Duet_remoteProblems.JPGLogitech may have hosed themselves on this review. Had the interface been working correctly, this one could have easily scored 5's across the board. Unfortunately, with the interface problems, it's hard to say, "You've just GOT to get one of these." Still, what the Squeezebox Duet did correctly, it did amazingly. Streaming was so solid it was beyond belief. The remote was, for the most part, a joy to use and a real head-turner when guests were over. Once Logitech knocks out some of the software bugs and reorganizes their menus a bit, it will be easy to say this is a must-have for nearly anyone that is looking for a way to get audio content from their computer (or the Internet) into their home theater. I liken it to a great looking hotrod with a brand new high-performance engine and a steering wheel that keeps falling off. Sure, the potential is there but until you get that interface fixed, it just isn't going to be realized.

Editor's Note: As the product stands, we feel that we have no recourse but to give it the ratings we have. We plan on updating this review and the ratings as the interface issues are solved. We feel that the Squeezebox Duet has the potential to be one of the coolest products on the market, but in the current state we can't justify higher ratings. Check back here for additional updates and rating changes.

Update 1: After the review was completed but before publication, Logitech worked out the Favorites List problems on the SqueezeNetwork screen but not all the issues Tom found with the SqueezeCenter screens such as Albums and Artists not showing up and some of the problems with the Favorites List. We will continue to monitor this product and keep you informed.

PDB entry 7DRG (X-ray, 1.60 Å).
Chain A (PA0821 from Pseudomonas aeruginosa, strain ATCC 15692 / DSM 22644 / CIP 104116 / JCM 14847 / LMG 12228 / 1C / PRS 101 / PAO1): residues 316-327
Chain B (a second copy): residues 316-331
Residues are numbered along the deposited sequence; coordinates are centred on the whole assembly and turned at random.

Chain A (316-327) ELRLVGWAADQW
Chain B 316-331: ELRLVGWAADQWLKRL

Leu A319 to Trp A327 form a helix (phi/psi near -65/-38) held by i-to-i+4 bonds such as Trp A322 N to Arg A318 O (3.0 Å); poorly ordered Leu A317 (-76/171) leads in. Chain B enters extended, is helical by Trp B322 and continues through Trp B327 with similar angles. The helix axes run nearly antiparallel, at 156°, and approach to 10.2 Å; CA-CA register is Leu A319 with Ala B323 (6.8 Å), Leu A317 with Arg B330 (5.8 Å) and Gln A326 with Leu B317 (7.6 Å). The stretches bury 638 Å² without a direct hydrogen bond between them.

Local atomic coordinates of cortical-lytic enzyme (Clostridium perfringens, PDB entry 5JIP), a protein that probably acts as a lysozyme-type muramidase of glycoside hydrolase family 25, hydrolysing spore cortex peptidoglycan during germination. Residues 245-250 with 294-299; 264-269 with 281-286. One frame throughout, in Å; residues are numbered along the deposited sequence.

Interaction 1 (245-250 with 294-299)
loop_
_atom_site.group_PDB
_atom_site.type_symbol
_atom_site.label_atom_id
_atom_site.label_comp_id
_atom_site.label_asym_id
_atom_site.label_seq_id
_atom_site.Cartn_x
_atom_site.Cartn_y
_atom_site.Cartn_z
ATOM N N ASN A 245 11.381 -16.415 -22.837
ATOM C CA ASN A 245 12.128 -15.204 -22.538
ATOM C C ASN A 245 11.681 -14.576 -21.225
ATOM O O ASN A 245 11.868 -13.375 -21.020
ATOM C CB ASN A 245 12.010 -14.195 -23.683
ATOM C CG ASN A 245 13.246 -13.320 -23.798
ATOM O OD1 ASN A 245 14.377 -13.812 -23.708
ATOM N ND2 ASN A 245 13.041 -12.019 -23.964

Logitech Squeezebox Duet



6505 Kaiser Dr.
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About Logitech
Logitech is a world leader in personal peripherals, driving innovation in PC navigation, Internet communications, digital music, home-entertainment control, gaming and wireless devices. Founded in 1981, Logitech International is a Swiss public company traded on the SWX Swiss Exchange (LOGN) and on the Nasdaq Global Select Market (LOGI).

The Score Card

The scoring below is based on each piece of equipment doing the duty it is designed for. The numbers are weighed heavily with respect to the individual cost of each unit, thus giving a rating roughly equal to:

Performance × Price Factor/Value = Rating

Audioholics.com note: The ratings indicated below are based on subjective listening and objective testing of the product in question. The rating scale is based on performance/value ratio. If you notice better performing products in future reviews that have lower numbers in certain areas, be aware that the value factor is most likely the culprit. Other Audioholics reviewers may rate products solely based on performance, and each reviewer has his/her own system for ratings.

Audioholics Rating Scale

  • StarStarStarStarStar — Excellent
  • StarStarStarStar — Very Good
  • StarStarStar — Good
  • StarStar — Fair
  • Star — Poor
Analogue Audio PerformanceStarStarStarStarStar
Music ManagementStarStarStarStar
Internet Radio PerformanceStarStarStarStarStar
Streaming Media PerformanceStarStarStarStarStar
System StabilityStarStarStar
Wireless PerformanceStarStarStarStarStar
Build QualityStarStarStarStarStar
Ergonomics & UsabilityStarStarStar
Ease of SetupStarStarStar
Remote ControlStarStarStarStarStar
Fit and FinishStarStarStarStarStar
About the author:
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As Associate Editor at Audioholics, Tom promises to the best of his ability to give each review the same amount of attention, consideration, and thoughtfulness as possible and keep his writings free from undue bias and preconceptions. Any indication, either internally or from another, that bias has entered into his review will be immediately investigated. Substantiation of mistakes or bias will be immediately corrected regardless of personal stake, feelings, or ego.